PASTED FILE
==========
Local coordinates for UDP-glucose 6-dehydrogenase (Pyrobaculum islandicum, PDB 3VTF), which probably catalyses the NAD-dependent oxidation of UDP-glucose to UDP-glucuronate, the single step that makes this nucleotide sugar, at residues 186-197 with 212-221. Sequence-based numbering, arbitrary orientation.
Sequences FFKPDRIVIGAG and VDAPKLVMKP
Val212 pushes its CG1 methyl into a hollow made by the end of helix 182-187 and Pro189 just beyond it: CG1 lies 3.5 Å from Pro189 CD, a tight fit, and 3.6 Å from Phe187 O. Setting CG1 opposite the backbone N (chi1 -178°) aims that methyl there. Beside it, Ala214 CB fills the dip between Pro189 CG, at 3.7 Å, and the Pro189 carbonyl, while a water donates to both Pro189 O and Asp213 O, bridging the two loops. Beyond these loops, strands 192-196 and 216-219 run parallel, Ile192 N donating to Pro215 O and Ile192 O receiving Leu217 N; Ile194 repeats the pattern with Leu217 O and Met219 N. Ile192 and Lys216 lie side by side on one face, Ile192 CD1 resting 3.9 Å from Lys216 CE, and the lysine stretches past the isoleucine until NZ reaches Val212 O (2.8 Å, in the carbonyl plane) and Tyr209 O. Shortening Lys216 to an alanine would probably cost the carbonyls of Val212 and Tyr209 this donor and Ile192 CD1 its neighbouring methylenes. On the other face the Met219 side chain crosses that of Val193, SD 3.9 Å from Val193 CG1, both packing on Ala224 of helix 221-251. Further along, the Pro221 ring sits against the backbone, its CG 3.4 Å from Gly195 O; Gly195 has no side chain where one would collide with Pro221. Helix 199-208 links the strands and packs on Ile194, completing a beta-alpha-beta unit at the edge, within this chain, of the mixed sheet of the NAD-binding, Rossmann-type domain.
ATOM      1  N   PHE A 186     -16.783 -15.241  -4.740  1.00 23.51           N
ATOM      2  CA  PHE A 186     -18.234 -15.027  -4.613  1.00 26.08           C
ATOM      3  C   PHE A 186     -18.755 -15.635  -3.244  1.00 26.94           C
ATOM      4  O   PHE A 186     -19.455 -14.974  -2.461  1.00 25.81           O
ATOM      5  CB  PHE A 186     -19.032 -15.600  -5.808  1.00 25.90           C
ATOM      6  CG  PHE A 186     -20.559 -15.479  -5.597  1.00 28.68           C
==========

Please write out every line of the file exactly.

Local coordinates for UDP-glucose 6-dehydrogenase (Pyrobaculum islandicum, PDB 3VTF), which probably catalyses the NAD-dependent oxidation of UDP-glucose to UDP-glucuronate, the single step that makes this nucleotide sugar, at residues 186-197 with 212-221. Sequence-based numbering, arbitrary orientation.
Sequences FFKPDRIVIGAG and VDAPKLVMKP
Val212 pushes its CG1 methyl into a hollow made by the end of helix 182-187 and Pro189 just beyond it: CG1 lies 3.5 Å from Pro189 CD, a tight fit, and 3.6 Å from Phe187 O. Setting CG1 opposite the backbone N (chi1 -178°) aims that methyl there. Beside it, Ala214 CB fills the dip between Pro189 CG, at 3.7 Å, and the Pro189 carbonyl, while a water donates to both Pro189 O and Asp213 O, bridging the two loops. Beyond these loops, strands 192-196 and 216-219 run parallel, Ile192 N donating to Pro215 O and Ile192 O receiving Leu217 N; Ile194 repeats the pattern with Leu217 O and Met219 N. Ile192 and Lys216 lie side by side on one face, Ile192 CD1 resting 3.9 Å from Lys216 CE, and the lysine stretches past the isoleucine until NZ reaches Val212 O (2.8 Å, in the carbonyl plane) and Tyr209 O. Shortening Lys216 to an alanine would probably cost the carbonyls of Val212 and Tyr209 this donor and Ile192 CD1 its neighbouring methylenes. On the other face the Met219 side chain crosses that of Val193, SD 3.9 Å from Val193 CG1, both packing on Ala224 of helix 221-251. Further along, the Pro221 ring sits against the backbone, its CG 3.4 Å from Gly195 O; Gly195 has no side chain where one would collide with Pro221. Helix 199-208 links the strands and packs on Ile194, completing a beta-alpha-beta unit at the edge, within this chain, of the mixed sheet of the NAD-binding, Rossmann-type domain.
ATOM      1  N   PHE A 186     -16.783 -15.241  -4.740  1.00 23.51           N
ATOM      2  CA  PHE A 186     -18.234 -15.027  -4.613  1.00 26.08           C
ATOM      3  C   PHE A 186     -18.755 -15.635  -3.244  1.00 26.94           C
ATOM      4  O   PHE A 186     -19.455 -14.974  -2.461  1.00 25.81           O
ATOM      5  CB  PHE A 186     -19.032 -15.600  -5.808  1.00 25.90           C
ATOM      6  CG  PHE A 186     -20.559 -15.479  -5.597  1.00 28.68           C